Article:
The graph below is one of transistor count, not die size. Inevitably, on the same manufacturing process, a significantly higher transistor count translates into a larger die size. But for the purposes of this article, all I need to show you is a representation of transistor count.

See that big circle on the right? That's Fermi. NVIDIA's next-generation architecture.

NVIDIA astonished us with GT200 tipping the scales at 1.4 billion transistors. Fermi is more than twice that at 3 billion. And literally, that's what Fermi is - more than twice a GT200.

At the high level the specs are simple. Fermi has a 384-bit GDDR5 memory interface and 512 cores. That's more than twice the processing power of GT200 but, just like RV870 (Cypress), it's not twice the memory bandwidth.

The architecture goes much further than that, but NVIDIA believes that AMD has shown its cards (literally) and is very confident that Fermi will be faster. The questions are at what price and when.

The price is a valid concern. Fermi is a 40nm GPU just like RV870 but it has a 40% higher transistor count. Both are built at TSMC, so you can expect that Fermi will cost NVIDIA more to make than ATI's Radeon HD 5870.

Then timing is just as valid, because while Fermi currently exists on paper, it's not a product yet. Fermi is late. Clock speeds, configurations and price points have yet to be finalized. NVIDIA just recently got working chips back and it's going to be at least two months before I see the first samples. Widespread availability won't be until at least Q1 2010.

I asked two people at NVIDIA why Fermi is late; NVIDIA's VP of Product Marketing, Ujesh Desai and NVIDIA's VP of GPU Engineering, Jonah Alben. Ujesh responded: because designing GPUs this big is "fucking hard".

Jonah elaborated, as I will attempt to do here today.

A Different Sort of Launch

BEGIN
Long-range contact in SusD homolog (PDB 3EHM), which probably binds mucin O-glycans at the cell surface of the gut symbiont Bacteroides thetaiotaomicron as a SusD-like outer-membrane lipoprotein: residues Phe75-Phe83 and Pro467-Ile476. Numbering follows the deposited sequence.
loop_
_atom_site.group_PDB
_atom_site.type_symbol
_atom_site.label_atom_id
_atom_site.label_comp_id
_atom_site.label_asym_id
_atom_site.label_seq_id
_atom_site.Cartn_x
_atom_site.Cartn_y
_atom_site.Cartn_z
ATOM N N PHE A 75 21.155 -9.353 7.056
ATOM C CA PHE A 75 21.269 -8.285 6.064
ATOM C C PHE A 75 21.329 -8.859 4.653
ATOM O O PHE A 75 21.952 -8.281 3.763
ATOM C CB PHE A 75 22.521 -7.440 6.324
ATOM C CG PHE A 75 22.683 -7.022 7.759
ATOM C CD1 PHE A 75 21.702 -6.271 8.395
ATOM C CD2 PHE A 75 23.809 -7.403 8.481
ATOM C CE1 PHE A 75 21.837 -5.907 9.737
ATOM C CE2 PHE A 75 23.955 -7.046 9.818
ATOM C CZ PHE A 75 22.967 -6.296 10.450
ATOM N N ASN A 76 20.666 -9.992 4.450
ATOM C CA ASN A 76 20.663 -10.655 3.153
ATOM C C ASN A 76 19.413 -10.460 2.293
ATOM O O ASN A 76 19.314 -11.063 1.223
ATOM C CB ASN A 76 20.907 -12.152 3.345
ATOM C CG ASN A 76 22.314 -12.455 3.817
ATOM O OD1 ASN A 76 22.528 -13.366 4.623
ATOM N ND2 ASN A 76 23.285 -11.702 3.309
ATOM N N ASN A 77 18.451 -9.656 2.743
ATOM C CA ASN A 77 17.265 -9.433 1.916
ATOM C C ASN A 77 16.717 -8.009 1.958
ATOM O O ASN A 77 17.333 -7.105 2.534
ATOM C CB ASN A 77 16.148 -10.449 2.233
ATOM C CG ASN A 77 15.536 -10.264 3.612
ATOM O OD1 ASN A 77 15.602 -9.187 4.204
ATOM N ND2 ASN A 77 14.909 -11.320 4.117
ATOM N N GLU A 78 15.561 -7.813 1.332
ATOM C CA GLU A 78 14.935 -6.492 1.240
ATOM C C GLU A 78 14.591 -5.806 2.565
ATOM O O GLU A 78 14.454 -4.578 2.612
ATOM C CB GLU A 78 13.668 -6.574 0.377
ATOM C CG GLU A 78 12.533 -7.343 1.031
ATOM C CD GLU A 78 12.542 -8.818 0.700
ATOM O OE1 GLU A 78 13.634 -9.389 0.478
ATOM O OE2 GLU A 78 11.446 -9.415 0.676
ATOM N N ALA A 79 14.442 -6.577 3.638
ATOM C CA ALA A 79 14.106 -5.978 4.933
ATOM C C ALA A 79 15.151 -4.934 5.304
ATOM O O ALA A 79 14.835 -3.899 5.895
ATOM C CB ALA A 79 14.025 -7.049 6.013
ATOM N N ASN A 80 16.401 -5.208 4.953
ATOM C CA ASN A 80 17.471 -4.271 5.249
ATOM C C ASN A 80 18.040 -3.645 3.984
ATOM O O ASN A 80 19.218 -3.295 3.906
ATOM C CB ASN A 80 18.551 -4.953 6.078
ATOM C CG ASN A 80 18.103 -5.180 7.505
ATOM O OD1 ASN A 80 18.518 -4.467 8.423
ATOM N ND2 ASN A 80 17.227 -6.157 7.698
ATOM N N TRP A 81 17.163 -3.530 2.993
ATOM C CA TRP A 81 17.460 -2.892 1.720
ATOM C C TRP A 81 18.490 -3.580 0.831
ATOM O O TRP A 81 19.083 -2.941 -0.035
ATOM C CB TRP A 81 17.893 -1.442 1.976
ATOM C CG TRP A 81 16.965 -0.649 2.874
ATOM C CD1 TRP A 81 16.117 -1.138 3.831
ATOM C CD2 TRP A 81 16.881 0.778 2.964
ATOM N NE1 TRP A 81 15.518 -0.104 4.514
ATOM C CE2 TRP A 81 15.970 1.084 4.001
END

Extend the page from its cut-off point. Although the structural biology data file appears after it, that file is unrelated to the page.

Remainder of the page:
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  • JarredWalton - Friday, October 02, 2009 - link

    I believe what you describe is exactly what is meant by stagnation. From Merriam-Webster: "To become stagnant." Stagnant: "Not advancing or developing." So yeah, I'd say that pretty much sums up display resolutions: they're not advancing.

    Is that bad? Not necessarily, especially when we have so many applications that do thing based purely on the wonderful pixel instead of on points or DPI. I use a 30" LCD, and I love the extra resolution for working with images, but the text by default tends to be too small. I have to zoom to 150% in a lot of apps (including Firefox/IE) to get what I consider comfortably readable text. I would say that 2560x1600 on a 30" LCD is about as much as I see myself needing for a good, looooong time.
    Reply
  • Pirks - Monday, October 05, 2009 - link

    No, Jarred, they are advancing towards 2560x1600 on every PC gamer's desk. Since they move towards that (used to be 800x600 everywhere, now it's more like 1280x1024 everywhere, in couple of years it'll be 1680x1050 everywhere and so on) they cannot be described as stagnant, hence your statement is BS, Jarred. Reply
  • mejobloggs - Tuesday, October 06, 2009 - link

    I think I'll agree with Jared on this one

    LCD tech isn't advancing enough to get decent high quality large screens at a decent price. 22" seems about the sweet spot which is usually 1680x1050
    Reply
  • Pirks - Wednesday, October 07, 2009 - link

    This sweet spot used to be 19" 1280x1024 a while ago, with 17" 1024x768 before that. In a couple of years sweet spot will move to 24" 1920x1200, and so on. Hence monitor resolution does progress, it does NOT stagnate, and you do listen to Jarred's fairy tales too much :P Reply
  • JarredWalton - Friday, October 09, 2009 - link

    What we have here is a failure to communicate. My point, which you are ignoring, is that maximum resolutions are "stagnating" in the sense that they are remaining static. It's not "BS" or a "fairy tale", unless you can provide detail that shows otherwise. I purchased a 24" LCD with a native 1920x1200 resolution six years ago, and then got a 30" 2560x1600 LCD two years later. Outside of ultra-expensive solutions, nothing is higher than 2560x1600 right now, is it?